Two games in, and we got beef. For the Mariners, it’s entirely justified.
Reliever Tom Wilhelmsen—with Seattle for the first five seasons of his career, but as of last November a member of the Rangers—did not have a good game. After entering in the eighth inning with his team trailing, 4-2, he did this:
- First batter, Robinson Cano: first-pitch homer.
- Second batter, Nelson Cruz: double.
- Third batter, Kyle Seager: double.
- Fourth batter, Seth Smith: first-pitch homer.
For his encore, the frustrated right-hander drilled the inning’s fifth hitter, Chris Ianetta, with his first pitch. The 94-mph fastball, which ran straight into Ianetta’s hamstring, was as clear a message of frustration as can be delivered on a ballfield. (Watch it here.)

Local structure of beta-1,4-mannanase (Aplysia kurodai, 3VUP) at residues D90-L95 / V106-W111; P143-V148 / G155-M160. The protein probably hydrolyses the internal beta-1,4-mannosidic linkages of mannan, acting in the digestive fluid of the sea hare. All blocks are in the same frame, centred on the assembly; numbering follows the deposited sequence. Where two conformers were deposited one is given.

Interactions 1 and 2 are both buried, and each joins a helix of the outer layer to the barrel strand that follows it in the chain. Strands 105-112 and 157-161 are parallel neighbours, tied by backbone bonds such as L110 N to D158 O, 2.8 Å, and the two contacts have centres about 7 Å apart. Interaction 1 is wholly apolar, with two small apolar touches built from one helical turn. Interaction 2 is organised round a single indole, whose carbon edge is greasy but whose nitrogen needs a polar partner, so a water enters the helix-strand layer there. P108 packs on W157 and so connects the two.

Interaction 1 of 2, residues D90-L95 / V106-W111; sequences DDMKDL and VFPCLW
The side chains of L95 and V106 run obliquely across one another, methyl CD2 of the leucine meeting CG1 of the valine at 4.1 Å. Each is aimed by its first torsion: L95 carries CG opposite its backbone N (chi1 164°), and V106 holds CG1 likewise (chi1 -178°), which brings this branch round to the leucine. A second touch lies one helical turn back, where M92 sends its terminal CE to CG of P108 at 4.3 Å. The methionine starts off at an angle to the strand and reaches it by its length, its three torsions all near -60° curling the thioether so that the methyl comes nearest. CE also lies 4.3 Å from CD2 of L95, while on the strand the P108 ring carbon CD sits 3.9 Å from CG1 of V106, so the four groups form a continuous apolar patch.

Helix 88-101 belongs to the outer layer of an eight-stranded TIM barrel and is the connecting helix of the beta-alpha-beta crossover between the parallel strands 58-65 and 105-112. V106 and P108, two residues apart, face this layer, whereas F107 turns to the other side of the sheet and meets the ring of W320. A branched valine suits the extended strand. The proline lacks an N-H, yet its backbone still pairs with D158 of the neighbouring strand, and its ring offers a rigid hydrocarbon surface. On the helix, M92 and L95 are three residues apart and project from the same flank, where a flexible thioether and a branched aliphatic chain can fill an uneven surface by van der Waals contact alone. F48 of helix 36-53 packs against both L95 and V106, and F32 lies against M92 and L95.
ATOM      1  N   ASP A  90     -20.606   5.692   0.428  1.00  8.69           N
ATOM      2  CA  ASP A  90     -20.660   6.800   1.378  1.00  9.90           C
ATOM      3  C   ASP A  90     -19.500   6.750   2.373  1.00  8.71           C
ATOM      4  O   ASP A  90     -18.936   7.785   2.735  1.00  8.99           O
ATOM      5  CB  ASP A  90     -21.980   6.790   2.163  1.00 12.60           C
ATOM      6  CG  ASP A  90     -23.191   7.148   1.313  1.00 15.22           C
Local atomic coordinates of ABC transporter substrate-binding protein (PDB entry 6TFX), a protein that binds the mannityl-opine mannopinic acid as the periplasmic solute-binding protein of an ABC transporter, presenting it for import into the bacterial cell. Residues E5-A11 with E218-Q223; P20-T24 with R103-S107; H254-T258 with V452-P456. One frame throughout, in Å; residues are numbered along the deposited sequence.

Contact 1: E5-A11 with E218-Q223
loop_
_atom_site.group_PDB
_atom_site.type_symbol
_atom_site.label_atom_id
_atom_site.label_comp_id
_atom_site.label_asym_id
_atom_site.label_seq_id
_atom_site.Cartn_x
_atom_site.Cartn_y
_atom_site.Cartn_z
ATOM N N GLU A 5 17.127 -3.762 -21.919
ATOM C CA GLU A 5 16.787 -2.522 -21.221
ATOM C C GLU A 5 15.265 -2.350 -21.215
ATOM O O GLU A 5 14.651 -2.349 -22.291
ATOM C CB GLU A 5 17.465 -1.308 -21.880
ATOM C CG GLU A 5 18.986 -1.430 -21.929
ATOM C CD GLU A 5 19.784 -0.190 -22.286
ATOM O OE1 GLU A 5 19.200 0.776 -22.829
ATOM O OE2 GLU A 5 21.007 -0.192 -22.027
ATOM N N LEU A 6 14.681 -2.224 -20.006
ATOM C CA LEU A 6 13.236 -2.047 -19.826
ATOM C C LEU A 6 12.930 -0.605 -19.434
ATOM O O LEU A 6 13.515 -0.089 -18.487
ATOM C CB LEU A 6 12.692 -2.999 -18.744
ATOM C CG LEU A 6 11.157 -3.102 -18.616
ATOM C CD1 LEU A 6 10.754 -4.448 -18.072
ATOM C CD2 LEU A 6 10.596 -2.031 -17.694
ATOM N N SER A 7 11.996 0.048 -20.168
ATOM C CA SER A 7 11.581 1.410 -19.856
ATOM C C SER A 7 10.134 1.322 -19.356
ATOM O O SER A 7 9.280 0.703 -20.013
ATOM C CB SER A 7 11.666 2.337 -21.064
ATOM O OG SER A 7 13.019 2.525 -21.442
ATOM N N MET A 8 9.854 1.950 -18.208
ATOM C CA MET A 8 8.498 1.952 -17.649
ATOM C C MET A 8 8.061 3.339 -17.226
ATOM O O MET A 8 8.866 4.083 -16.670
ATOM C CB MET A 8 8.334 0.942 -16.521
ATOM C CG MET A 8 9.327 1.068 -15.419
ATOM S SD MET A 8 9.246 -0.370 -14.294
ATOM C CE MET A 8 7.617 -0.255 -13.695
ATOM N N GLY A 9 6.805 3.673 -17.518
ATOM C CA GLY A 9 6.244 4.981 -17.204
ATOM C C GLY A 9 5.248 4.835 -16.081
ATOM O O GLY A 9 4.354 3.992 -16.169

Ianetta stormed to first base, screaming toward the mound as Seattle’s dugout tentatively emptied. The most noteworthy part of the scrum was each team’s manager shouting F-bombs at the other.
This in itself is noteworthy inasmuch as Mariners manager Scott Servais is in his first year at the helm of a big league club and may well have seen this as an excuse to set tone, letting his team know that he’s looking out for them in every facet of the game. Texas skipper Jeff Bannister, even more fiery during the confrontation, is in his second year and likely felt similarly.
There’s little to justify Wilhelmsen’s action. It was once acceptable baseball practice to drill a guy for his teammates’ success. Hell, it took far less provocation than two homers and two doubles. The modern game, however, is less tolerant of violent acts, and the weak sauce ladled out by Wilhelmsen has become patently unacceptable. (Umpire Marvin Hudson agreed, ejecting the pitcher.)
At least Wilhelmsen handled things as well as he could after the game without crossing the line of actually admitting to anything. When he was asked whether anything in particular angered Ianetta, he managed to say, “Probably the fact that I hit him,” with a straight face.